Connor, an eleven-year-old boy, is “having a little dad problem.” It seems that his mom and dad have been divorced for as long as he could remember (since he was four), and every time he sees his dad and then has to leave, it causes him so much pain.
Connor: I just can't bear to see him leave anymore. Even if that means I can't even see him again.
Dr. Laura: Connor, do you like spaghetti?
Connor: What does that have to do with the topic? [Good question, actually.]
Dr. Laura: Well, do you like spaghetti?
Connor: Yeah, why?
Dr. Laura: Do you like spaghetti and meatballs?
Connor: [getting impatient] Yeah.
Dr. Laura. I love spaghetti and meatballs. It's probably one of my favorite meals. What you are telling me, Connor, is that since I can only have two meatballs, and I can't have the three that I want, that I might just as well not eat any spaghetti and meatballs at all!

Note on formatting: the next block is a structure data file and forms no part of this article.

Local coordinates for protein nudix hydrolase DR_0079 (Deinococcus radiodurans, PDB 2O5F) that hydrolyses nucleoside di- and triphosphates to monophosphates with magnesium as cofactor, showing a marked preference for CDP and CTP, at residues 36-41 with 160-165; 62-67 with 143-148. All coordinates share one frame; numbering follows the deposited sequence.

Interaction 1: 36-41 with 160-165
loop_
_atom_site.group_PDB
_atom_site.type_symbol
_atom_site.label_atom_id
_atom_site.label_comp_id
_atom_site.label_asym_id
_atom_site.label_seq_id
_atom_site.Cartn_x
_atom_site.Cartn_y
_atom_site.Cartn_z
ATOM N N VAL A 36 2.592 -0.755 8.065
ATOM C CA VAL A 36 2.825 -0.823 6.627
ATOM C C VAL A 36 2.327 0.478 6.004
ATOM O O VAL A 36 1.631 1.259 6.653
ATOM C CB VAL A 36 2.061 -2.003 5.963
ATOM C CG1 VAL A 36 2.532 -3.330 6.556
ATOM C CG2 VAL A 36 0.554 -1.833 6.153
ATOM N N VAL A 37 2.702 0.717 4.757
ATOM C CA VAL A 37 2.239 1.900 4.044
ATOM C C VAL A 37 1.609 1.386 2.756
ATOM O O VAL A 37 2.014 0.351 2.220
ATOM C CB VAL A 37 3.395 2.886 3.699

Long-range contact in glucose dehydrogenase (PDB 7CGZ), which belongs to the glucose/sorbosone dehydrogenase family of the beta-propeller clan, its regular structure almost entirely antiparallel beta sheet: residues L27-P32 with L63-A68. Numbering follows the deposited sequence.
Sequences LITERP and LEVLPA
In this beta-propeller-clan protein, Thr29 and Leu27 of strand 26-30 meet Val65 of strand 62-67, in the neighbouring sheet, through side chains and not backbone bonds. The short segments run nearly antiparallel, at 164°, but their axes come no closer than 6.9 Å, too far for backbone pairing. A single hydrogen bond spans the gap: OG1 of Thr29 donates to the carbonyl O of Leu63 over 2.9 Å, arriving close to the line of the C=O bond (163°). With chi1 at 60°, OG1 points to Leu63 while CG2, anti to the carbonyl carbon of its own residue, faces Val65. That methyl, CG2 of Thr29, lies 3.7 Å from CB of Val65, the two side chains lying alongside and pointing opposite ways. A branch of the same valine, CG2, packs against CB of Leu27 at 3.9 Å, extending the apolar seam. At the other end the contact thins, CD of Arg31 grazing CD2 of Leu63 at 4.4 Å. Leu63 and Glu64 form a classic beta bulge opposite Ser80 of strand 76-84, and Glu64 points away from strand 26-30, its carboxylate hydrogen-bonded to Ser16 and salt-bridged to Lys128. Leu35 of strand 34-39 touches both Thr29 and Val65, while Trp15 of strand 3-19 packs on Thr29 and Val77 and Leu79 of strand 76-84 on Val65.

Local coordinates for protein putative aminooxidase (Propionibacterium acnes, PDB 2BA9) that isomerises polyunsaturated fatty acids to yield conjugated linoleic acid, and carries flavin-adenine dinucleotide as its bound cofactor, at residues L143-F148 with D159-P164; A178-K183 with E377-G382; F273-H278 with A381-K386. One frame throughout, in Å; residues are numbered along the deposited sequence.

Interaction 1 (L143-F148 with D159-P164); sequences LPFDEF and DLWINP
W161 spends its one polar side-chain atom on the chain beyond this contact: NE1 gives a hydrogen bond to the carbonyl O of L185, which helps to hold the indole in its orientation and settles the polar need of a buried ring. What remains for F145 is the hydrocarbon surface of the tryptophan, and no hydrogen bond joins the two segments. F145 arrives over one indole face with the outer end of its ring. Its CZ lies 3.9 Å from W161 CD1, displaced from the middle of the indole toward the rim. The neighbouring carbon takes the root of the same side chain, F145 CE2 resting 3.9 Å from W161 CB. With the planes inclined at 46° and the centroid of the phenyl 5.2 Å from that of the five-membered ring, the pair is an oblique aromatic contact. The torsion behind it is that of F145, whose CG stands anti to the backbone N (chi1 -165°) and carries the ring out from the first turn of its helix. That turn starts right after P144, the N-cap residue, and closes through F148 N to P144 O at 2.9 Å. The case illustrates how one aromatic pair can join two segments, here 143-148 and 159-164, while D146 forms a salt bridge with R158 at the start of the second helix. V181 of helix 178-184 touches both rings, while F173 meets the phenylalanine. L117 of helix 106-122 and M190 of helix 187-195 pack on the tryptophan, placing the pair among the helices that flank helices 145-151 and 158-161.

Connor: But I just can't take seeing him leave anymore.
Dr. Laura: It's the price you pay. And everything has a price attached to it, Connor. You want to see your dad? The price you have to pay is that it hurts when he goes. But the good part is that you get to see him. I pump iron. I can't say I love to do it, but I do it because it is the price to pay to be healthy and look good. I like having muscles! Everything has a price. For everything you really want, there's something you have to put up with.
Connor: Thank you, Dr. Laura